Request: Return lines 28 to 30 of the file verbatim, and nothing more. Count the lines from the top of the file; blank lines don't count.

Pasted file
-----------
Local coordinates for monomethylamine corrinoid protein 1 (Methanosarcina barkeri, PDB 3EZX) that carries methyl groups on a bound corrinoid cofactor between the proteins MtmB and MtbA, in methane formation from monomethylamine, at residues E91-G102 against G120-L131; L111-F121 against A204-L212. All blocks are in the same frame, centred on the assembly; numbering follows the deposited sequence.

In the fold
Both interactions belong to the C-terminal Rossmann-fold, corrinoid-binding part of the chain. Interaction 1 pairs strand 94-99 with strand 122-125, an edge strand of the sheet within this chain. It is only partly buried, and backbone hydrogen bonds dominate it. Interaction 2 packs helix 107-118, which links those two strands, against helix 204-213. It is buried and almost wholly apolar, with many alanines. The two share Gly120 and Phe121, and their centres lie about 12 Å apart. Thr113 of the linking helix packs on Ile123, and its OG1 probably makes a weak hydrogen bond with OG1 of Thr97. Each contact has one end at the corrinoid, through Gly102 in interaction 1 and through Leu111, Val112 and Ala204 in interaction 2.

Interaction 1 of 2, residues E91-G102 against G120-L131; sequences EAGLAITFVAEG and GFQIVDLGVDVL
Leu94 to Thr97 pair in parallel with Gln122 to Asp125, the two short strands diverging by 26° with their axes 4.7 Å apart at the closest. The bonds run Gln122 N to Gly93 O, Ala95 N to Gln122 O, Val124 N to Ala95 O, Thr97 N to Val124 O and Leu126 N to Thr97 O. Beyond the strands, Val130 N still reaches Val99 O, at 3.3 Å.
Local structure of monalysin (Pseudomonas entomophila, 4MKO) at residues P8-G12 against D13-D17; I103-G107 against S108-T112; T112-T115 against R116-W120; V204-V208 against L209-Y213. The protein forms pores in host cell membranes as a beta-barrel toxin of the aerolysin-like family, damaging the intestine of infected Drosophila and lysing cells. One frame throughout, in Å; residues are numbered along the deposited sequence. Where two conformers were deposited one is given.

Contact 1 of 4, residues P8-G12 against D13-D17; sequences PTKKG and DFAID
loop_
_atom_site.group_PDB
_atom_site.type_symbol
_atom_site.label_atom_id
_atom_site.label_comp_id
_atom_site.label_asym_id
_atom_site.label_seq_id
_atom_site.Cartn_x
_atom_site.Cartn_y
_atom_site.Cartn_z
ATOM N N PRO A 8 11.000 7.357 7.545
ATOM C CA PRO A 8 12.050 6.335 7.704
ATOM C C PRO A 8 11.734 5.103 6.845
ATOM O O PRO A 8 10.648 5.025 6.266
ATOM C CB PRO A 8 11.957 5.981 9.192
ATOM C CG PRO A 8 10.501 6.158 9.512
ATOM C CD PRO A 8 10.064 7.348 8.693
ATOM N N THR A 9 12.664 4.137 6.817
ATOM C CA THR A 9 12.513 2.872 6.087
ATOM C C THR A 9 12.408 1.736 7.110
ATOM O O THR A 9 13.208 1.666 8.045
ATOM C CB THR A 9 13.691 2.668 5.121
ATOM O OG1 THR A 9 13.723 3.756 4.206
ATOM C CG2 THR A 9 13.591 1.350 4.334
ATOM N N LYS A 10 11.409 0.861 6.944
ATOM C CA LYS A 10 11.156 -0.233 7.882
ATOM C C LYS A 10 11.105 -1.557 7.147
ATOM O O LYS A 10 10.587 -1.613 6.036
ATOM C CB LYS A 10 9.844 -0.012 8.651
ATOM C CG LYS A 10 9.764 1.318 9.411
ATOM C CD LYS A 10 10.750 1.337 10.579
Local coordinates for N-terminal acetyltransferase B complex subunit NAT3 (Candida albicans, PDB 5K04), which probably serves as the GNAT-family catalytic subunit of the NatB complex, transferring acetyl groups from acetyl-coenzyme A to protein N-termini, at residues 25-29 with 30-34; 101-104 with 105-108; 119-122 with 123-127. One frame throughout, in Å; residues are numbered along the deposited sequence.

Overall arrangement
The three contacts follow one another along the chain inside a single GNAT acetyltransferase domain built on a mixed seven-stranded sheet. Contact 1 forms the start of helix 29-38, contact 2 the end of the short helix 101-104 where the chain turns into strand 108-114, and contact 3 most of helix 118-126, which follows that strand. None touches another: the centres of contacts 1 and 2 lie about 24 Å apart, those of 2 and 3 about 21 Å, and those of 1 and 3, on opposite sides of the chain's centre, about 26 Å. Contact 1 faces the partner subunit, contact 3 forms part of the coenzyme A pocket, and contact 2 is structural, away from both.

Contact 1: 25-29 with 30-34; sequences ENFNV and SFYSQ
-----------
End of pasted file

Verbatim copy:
ATOM O O THR A 9 13.208 1.666 8.045
ATOM C CB THR A 9 13.691 2.668 5.121
ATOM O OG1 THR A 9 13.723 3.756 4.206